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Publication numberUS5790007 A
Publication typeGrant
Application numberUS 08/619,800
Publication dateAug 4, 1998
Filing dateMar 20, 1996
Priority dateMar 23, 1995
Fee statusPaid
Also published asCN1136213A, DE69605835D1, EP0734038A2, EP0734038A3, EP0734038B1
Publication number08619800, 619800, US 5790007 A, US 5790007A, US-A-5790007, US5790007 A, US5790007A
InventorsJun Yasukuni
Original AssigneeSumitomo Wiring Systems, Ltd.
Export CitationBiBTeX, EndNote, RefMan
External Links: USPTO, USPTO Assignment, Espacenet
Board fuse, and method of manufacturing the board fuse
US 5790007 A
Abstract
A board fuse includes an insulating board having a through-hole window in the middle of the insulating board and fusible elements laid over the insulating board. Further, the fusible elements are continuous metal wires substantially equal in cross section. The fusible elements are uniform and accurate in cross section and accurate in current capacity. The fusible elements extend across the window in such a manner that, at the window, they are not in contact with the insulating board. Hence, when heat is generated in any one of the fusible elements by electric current, the heat generated at the window is not absorbed by the insulating board and is increased as required, thus blowing the fusible element accurately. Accordingly, the board fuse is free from the difficulties caused by the heat generation, that is, the production of a bad smell, at worst the production of white smoke.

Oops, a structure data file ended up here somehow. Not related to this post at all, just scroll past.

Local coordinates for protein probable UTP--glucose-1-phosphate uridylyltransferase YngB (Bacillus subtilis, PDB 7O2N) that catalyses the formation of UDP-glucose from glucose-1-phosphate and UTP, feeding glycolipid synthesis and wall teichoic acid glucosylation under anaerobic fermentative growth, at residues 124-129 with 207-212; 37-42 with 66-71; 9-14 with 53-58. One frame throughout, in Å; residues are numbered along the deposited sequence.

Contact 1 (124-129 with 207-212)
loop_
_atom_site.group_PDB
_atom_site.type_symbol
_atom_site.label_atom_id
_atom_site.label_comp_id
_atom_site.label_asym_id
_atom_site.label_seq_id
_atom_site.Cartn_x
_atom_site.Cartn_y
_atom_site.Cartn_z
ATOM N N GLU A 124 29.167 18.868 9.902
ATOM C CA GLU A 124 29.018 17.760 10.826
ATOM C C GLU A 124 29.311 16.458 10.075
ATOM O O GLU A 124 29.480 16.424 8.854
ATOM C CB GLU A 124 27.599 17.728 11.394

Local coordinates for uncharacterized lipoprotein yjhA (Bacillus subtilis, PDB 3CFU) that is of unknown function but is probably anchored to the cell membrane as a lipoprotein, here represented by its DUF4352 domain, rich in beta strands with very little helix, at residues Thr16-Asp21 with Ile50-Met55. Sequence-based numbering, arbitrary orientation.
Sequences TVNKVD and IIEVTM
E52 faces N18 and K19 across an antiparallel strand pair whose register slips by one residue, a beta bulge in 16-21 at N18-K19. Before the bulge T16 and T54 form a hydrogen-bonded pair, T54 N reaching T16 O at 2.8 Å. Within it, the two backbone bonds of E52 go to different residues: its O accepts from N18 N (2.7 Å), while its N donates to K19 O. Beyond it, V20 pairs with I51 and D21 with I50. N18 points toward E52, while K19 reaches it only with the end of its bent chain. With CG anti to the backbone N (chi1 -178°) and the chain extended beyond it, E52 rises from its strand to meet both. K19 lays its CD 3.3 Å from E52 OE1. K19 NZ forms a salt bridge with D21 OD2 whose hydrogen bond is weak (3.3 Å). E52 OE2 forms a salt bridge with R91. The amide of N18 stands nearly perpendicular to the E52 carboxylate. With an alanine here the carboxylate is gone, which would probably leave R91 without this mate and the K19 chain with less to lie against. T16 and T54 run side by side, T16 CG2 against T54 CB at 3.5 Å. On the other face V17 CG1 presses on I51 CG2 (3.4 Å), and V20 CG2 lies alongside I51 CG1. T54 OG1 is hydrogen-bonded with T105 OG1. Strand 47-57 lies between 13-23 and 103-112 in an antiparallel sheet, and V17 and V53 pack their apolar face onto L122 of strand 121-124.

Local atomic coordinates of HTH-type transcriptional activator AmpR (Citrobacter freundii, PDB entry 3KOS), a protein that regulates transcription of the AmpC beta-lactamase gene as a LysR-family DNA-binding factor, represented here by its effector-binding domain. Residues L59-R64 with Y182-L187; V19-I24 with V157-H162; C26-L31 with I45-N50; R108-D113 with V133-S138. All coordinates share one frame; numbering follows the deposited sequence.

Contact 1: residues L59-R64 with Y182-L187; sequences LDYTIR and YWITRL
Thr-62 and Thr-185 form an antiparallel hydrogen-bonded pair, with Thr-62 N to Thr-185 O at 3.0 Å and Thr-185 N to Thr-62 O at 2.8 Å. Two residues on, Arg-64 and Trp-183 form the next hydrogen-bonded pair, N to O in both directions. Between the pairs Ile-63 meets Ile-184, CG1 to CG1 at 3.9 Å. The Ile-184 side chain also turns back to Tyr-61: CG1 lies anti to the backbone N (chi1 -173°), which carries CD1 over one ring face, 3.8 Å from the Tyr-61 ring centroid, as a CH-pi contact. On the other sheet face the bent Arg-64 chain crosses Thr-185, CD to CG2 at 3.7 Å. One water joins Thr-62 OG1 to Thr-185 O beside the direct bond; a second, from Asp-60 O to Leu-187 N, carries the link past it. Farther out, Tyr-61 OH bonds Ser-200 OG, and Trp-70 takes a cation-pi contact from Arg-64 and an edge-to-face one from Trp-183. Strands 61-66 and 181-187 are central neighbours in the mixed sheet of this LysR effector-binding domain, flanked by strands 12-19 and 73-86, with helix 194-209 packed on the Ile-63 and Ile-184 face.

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Claims(22)
What is claimed is:
1. A board fuse, comprising:
an insulating bearer; and
a plurality of fusible elements having a predetermined current capacity which are laid on a surface of the insulating bearer, wherein the insulating bearer has a through-hole window in the surface thereof and the plurality of fusible elements are continuous metal wires that are laid across the recess to extend from one side of the recess to another side of the recess out of contact with the insulating bearer in an area of the recess.
2. The board fuse of claim 1, wherein the insulating board is capable of being folded in half, the window being on the folding line.
3. The board fuse of claim 1, further comprising a hood-shaped transparent cap fitable over the insulator bearer once folded.
4. The board fuse of claim 1, wherein the insulating bearer further comprises a pair of thin fold grooves on each side of the window and the insulating bearer is folded in half at the pair of thin fold grooves.
5. The board fuse of claim 4, further comprising a hood-shaped transparent cap fitable over the insulator bearer once folded.
6. The board fuse of claim 1, wherein the insulating bearer further comprises a plurality of longitudinally extending grooves and the window is opened across the plurality of longitudinally extending grooves and divides each of the plurality of longitudinally extending grooves into two parts.
7. The board fuse of claim 1, wherein the insulating bearer includes a pair of covers hinged at one side to the insulating bearer and each provided with a locking mechanism at a side opposite the hinged side, the insulating bearer having mating locking mechanisms mounted thereto, wherein the pair of covers are locked in place to protect the plurality of fusible elements fixedly laid in the plurality of groves.
8. The board fuse of claim 1, wherein the insulating bearer is a rectangular plate of resin.
9. The board fuse of claim 1, wherein the plurality of fusible elements are constructed of a material having a low melting point.
10. The board fuse of claim 1, wherein the continuous metal wires are each in the form of a piece of flat tape.
11. The board fuse of claim 1, wherein the continuous metal wires are each one of semi-circular and circular in cross section.
12. The board fuse of claim 1, wherein the insulating bearer has a plurality of longitudinally extending grooves in which the continuous metal wires are fixedly laid.
13. The board fuse of claim 1, wherein the plurality of longitudinally extending grooves are one of rectangular in section and circular in section.